Skip to main content

Motion (What Unschoolers Do Intead of School)

Three year-old No. Three loves motion.  My walks with her through the neighborhood and around town are always spiked with Three’s discovery of new objects and her new uses for them.  Three was the first to discover that bicycle racks in our town aren’t actually for bicycles, they’re one bar monkey bars, also known as monkey bar.  When she was two, she noticed one day that she could see through to the other side of a bike rack.  Five seconds later, she was holding onto it with two hands, swinging back and forth with her feet lifted off the ground.  One of our fancier neighborhoods who seemed to have figured out this trick, robbed the world of the joy by placing decorative metal work across the opening.  The first time Three found one of these, I realized that two year-olds are capable of looks of the purest, un-mollified disdain. 

It should have been no surprise to me when a few weeks later, Three went from a vertical swing to a horizontal one.  Arriving at the playground one afternoon, I found Three perched on a piece of equipment made for spinning.  We call them—perhaps unoriginally—spinners.   Typically kids stand on it, push themselves off a little bit, pull the leg they pushed with up, and spin for a bit.  It’s a merry-go-round for one.  As I walked over to the bench where my partner was seated, she said, “Watch this,” and nodded at Three.

Three took hold of the handle on top of the spinner with both feet squarely on the ground, not on the little circular platform most kids stand on to enjoy the spin.  “That’s odd,” I thought. 

Then, she started running in circles as fast as she could with the handle still in her hand.  She was spinning up the platform.  As she hit critical speed, she jumped up, and threw both feet away from the center of the spinner.  With the resulting centripetal force, her body swung out making a horizontal line—from head to toe—parallel with the pavement below.  She was virtually flying.  At one point, she brought her other hand down to the standing platform making a sideways T with her arms and body.

Three continues to find new ways to move every day—much to my partner's chagrin, Three recently discovered she could pull a similar ‘spinner’ trick when buses in town go ‘round corners.)

Her exploration of motion is an innate quality of Three’s.  She has no fear, and surrenders her body to whatever she’s decided to try next.  Thanks to San Francisco’s primo weather, and her free unschooling schedule, she’s outside almost all the time.  New opportunities abound at every step!


Popular posts from this blog

Cool Math Tricks: Deriving the Divergence, (Del or Nabla) into New (Cylindrical) Coordinate Systems

The following is a pretty lengthy procedure, but converting the divergence, (nabla, del) operator between coordinate systems comes up pretty often. While there are tables for converting between common coordinate systems, there seem to be fewer explanations of the procedure for deriving the conversion, so here goes!

What do we actually want?

To convert the Cartesian nabla

to the nabla for another coordinate system, say… cylindrical coordinates.

What we’ll need:

1. The Cartesian Nabla:

2. A set of equations relating the Cartesian coordinates to cylindrical coordinates:

3. A set of equations relating the Cartesian basis vectors to the basis vectors of the new coordinate system:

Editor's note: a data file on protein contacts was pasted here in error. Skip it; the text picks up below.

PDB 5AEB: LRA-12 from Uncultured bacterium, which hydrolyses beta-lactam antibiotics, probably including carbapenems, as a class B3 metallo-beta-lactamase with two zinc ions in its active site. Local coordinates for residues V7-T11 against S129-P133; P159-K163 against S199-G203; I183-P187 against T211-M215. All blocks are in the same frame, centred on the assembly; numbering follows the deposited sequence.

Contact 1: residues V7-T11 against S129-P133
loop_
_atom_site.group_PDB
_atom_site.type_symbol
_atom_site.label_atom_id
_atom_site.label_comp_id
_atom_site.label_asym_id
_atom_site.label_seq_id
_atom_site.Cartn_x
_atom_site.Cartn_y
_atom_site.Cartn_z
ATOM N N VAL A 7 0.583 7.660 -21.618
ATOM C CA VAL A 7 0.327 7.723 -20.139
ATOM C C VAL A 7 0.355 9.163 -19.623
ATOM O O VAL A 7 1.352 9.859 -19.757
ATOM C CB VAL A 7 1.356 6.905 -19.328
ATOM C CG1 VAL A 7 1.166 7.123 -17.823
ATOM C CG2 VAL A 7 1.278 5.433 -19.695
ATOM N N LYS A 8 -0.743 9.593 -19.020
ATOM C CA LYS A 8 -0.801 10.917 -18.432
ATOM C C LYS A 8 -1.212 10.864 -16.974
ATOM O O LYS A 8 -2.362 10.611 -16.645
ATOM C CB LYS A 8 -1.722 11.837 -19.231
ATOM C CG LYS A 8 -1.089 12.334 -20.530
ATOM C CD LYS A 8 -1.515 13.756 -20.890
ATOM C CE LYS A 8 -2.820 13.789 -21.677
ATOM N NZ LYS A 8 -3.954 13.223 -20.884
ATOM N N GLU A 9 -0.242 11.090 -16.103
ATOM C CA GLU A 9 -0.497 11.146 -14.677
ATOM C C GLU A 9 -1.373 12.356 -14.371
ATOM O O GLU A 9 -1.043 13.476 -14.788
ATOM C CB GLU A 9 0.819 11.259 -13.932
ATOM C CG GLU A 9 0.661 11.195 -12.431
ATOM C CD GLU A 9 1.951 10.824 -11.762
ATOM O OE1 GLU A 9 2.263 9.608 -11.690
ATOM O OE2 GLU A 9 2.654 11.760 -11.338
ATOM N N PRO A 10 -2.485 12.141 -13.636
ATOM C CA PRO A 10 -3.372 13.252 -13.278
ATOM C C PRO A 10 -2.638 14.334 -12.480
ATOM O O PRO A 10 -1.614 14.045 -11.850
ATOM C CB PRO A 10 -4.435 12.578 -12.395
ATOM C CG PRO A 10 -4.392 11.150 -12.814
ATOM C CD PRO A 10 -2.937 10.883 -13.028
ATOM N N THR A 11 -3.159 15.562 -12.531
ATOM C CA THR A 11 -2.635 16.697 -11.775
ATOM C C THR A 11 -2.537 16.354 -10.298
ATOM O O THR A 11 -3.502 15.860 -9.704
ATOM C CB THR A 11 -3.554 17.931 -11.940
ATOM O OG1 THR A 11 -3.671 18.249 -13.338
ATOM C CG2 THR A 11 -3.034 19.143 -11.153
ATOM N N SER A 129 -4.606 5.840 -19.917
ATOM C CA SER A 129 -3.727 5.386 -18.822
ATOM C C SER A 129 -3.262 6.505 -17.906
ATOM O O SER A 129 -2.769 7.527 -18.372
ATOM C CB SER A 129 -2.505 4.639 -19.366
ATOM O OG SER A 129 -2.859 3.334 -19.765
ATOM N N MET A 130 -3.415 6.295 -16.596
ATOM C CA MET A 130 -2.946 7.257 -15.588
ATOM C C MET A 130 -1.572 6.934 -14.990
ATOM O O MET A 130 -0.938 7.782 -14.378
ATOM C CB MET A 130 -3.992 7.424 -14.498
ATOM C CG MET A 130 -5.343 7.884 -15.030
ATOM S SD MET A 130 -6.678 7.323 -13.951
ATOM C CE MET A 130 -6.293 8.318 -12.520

How to do it:

Use the chain rule for differentiation to convert the derivatives with respect to the Cartesian variables to derivatives with respect to the cylindrical variables.

The chain rule can be used to convert a differential operator in terms of one variable into a series of differential operators in terms of othe…

The Valentine's Day Magnetic Monopole

There's an assymetry to the form of the two Maxwell's equations shown in picture 1.  While the divergence of the electric field is proportional to the electric charge density at a given point, the divergence of the magnetic field is equal to zero.  This is typically explained in the following way.  While we know that electrons, the fundamental electric charge carriers exist, evidence seems to indicate that magnetic monopoles, the particles that would carry magnetic 'charge', either don't exist, or, the energies required to create them are so high that they are exceedingly rare.  That doesn't stop us from looking for them though!

Keeping with the theme of Fairbank[1] and his academic progeny over the semester break, today's post is about the discovery of a magnetic monopole candidate event by one of the Fairbank's graduate students, Blas Cabrera[2].  Cabrera was utilizing a loop type of magnetic monopole detector.  Its operation is in concept very simpl…

The Javascript Google URL Shortener Client API

I was working with the Google API Javascript Client this week to shorten the URLs of Google static maps generated by my ham radio QSL mapper. The client interface provided by Google is very useful. It took me a while to work through some of the less clear documentation, so I thought I'd add a few notes that would have helped me here. First, you only need to authenticate your application to the url shortener application if you want to track statistics on your shortened urls. If you just want the shortened URL, you don't need to worry about this. The worst part for me was that the smaple code only showed how to get a long url from an already shortened rul. If you follow the doucmentaiotn on the insert method, (the method for getting a shortened url from a long one), there is a reference to a rather nebulous Url resource required argument. It's not at all clear how to create one of these in Javascript. The following example code shows how:
var request = gapi.clie…